Lebanese security forces fired tear gas Saturday at thousands of demonstrators who gathered in Beirut's main square to protest the government's management of the recent explosion that devastated large parts of the city.
At the beginning of a planned protest, a small group of men started throwing stones at security forces as they tried to jump over barriers blocking entry to the parliament building. Police responded by firing tear gas at the protesters.
The demonstrators also stormed the foreign ministry building while others in Martyrs Square set up symbolic nooses for politicians and chanted "the people want the fall of the regime."
The protesters later set fire to a truck that was reinforcing barriers on a street leading to the parliament building.
The Lebanese Red Cross said more than a dozen protesters were hospitalized and scores of others received medical treatment on the scene.
The protest, the first significant demonstration since the explosion, occurred amid mounting anger at Lebanon's political leadership.
The county's leaders have been accused of widespread corruption and incompetence that contributed to Tuesday's devastating explosion, which killed at least 158 people and injured about 6,000 others.
US Delivering Critical Emergency Aid to Lebanon UN, French, Russian rescue workers searched the port area of Beirut for survivors from the blast, French and Russian rescue teams with dogs also searched the area on Friday.
The United States is delivering emergency aid to Lebanon, starting with food, water, and medical supplies, under the direction of President Donald J. Trump following Tuesday's blast in Beirut, national security adviser Robert C. O'Brien said Friday.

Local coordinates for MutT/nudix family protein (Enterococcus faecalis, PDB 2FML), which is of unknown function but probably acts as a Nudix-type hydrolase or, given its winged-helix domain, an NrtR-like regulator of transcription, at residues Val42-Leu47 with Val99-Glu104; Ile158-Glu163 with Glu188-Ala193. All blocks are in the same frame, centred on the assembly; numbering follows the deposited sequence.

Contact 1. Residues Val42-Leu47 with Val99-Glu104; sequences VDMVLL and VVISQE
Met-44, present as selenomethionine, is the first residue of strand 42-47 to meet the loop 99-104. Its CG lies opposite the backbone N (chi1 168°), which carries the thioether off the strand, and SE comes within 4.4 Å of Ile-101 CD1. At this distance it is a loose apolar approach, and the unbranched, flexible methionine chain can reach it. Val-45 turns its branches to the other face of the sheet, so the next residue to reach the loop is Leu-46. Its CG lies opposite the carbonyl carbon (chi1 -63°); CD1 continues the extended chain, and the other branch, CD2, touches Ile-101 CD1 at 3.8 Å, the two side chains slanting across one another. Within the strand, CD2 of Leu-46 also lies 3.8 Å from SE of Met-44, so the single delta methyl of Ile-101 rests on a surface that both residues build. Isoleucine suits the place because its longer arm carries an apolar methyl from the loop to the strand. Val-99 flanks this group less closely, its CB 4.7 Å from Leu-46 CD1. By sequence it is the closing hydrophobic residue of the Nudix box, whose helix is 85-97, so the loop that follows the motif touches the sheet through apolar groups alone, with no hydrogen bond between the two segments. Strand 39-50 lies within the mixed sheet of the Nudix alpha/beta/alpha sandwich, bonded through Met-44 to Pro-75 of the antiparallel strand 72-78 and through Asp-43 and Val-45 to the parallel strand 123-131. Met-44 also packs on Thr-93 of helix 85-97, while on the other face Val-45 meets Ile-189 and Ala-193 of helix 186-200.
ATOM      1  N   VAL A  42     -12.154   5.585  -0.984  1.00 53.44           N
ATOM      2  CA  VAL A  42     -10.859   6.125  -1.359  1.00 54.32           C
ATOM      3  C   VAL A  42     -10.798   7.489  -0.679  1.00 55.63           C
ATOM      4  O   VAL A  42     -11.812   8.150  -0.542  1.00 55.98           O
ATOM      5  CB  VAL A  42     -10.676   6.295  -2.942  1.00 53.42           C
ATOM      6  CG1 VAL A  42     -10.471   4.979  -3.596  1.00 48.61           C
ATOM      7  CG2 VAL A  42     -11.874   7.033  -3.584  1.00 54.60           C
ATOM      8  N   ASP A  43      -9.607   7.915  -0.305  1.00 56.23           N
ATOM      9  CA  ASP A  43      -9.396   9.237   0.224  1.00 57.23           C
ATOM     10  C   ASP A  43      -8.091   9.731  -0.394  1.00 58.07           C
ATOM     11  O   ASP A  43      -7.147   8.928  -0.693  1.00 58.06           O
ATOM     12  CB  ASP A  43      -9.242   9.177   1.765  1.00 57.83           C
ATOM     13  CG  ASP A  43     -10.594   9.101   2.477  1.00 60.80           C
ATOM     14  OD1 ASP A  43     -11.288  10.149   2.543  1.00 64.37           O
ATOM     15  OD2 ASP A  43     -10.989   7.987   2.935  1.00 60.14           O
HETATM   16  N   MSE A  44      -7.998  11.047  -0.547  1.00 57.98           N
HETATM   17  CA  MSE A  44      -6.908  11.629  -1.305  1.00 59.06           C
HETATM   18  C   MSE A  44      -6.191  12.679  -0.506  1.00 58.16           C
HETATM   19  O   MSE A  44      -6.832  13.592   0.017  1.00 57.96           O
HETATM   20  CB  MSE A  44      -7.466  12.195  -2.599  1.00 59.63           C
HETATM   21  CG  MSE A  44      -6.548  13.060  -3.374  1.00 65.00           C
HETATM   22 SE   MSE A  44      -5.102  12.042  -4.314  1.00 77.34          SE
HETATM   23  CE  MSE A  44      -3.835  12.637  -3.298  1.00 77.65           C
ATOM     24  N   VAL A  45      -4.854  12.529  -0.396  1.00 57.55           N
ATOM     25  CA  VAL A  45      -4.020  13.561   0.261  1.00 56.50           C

In addition, the U.S. will continue to work with authorities in Lebanon to identify further health and humanitarian needs and will provide further assistance. The U.S. Agency for International Development is deploying a disaster assistance response team to help coordination and delivery of assistance, the statement said.
The Trump administration has initially pledged more than $17 million in disaster aid for the country, Secretary of State Michael Pompeo, said, and "will continue to help the Lebanese people as they recover from this tragedy."
I addition to providing aid, Pompeo said, the U.S. is joining other nations in the call for "a thorough and transparent investigation" into the cause of the explosion.
In Lebanon, Shock Turns to Fury Massive blast at Beirut's port Tuesday likely to have as enduring impact on impoverished Mediterranean country as 2005 assassination of former Prime Minister Rafik Hariri, diplomats say
United Nations rescue workers searched the wreckage for survivors Friday. French and Russian rescue teams with dogs also searched the area Friday.
Lebanese authorities believe that 2,750 tons of ammonium nitrite stored in warehouses for the last six years led to the explosion of this week.
Officials say they expect the death toll to go up as they pick through the wreckage. Initial damage estimates are as high as $15 billion.
Health officials also fear the disaster will aggravate the coronavirus outbreak as victims pack hospitals and the homeless seek shelter.
Human Rights Watch was the first to call for an independent investigation of the explosion. The group said international experts should be allowed into Lebanon to "determine the causes and responsibility for the explosion and recommend measures to ensure it cannot happen again."
Russia flew in a mobile military hospital along with 50 medical workers. Qatar is also sending a field hospital, while Iraq is supplying a crew of medical workers and truckloads of supplies.
Tunisia offered to bring patients there for treatment and Germany has dispatched a team of rescue experts and search dogs.
Cash pledges have come in from Australia, Britain, Hungary, and other countries.